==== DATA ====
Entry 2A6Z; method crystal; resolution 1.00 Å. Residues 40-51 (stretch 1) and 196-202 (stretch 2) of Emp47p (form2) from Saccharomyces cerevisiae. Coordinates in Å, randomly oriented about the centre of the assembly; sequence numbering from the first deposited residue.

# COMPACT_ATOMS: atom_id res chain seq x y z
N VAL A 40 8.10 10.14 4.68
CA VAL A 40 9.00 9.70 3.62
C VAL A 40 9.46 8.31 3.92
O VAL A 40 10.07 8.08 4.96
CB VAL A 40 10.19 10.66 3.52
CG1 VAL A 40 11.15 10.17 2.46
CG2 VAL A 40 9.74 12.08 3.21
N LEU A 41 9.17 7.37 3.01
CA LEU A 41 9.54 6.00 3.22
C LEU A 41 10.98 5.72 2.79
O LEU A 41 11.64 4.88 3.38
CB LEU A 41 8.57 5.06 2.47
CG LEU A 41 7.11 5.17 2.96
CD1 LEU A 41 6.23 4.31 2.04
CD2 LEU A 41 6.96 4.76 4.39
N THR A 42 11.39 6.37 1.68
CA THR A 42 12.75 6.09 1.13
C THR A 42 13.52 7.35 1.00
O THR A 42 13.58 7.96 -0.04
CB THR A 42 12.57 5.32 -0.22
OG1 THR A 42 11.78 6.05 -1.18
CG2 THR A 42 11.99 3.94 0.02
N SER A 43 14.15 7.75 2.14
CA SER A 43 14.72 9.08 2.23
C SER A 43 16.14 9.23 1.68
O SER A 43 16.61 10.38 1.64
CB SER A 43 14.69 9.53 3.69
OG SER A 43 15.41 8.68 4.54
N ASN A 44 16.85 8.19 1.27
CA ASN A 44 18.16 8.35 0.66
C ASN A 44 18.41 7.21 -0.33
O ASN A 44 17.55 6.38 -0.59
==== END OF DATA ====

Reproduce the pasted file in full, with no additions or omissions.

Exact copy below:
Entry 2A6Z; method crystal; resolution 1.00 Å. Residues 40-51 (stretch 1) and 196-202 (stretch 2) of Emp47p (form2) from Saccharomyces cerevisiae. Coordinates in Å, randomly oriented about the centre of the assembly; sequence numbering from the first deposited residue.

# COMPACT_ATOMS: atom_id res chain seq x y z
N VAL A 40 8.10 10.14 4.68
CA VAL A 40 9.00 9.70 3.62
C VAL A 40 9.46 8.31 3.92
O VAL A 40 10.07 8.08 4.96
CB VAL A 40 10.19 10.66 3.52
CG1 VAL A 40 11.15 10.17 2.46
CG2 VAL A 40 9.74 12.08 3.21
N LEU A 41 9.17 7.37 3.01
CA LEU A 41 9.54 6.00 3.22
C LEU A 41 10.98 5.72 2.79
O LEU A 41 11.64 4.88 3.38
CB LEU A 41 8.57 5.06 2.47
CG LEU A 41 7.11 5.17 2.96
CD1 LEU A 41 6.23 4.31 2.04
CD2 LEU A 41 6.96 4.76 4.39
N THR A 42 11.39 6.37 1.68
CA THR A 42 12.75 6.09 1.13
C THR A 42 13.52 7.35 1.00
O THR A 42 13.58 7.96 -0.04
CB THR A 42 12.57 5.32 -0.22
OG1 THR A 42 11.78 6.05 -1.18
CG2 THR A 42 11.99 3.94 0.02
N SER A 43 14.15 7.75 2.14
CA SER A 43 14.72 9.08 2.23
C SER A 43 16.14 9.23 1.68
O SER A 43 16.61 10.38 1.64
CB SER A 43 14.69 9.53 3.69
OG SER A 43 15.41 8.68 4.54
N ASN A 44 16.85 8.19 1.27
CA ASN A 44 18.16 8.35 0.66
C ASN A 44 18.41 7.21 -0.33
O ASN A 44 17.55 6.38 -0.59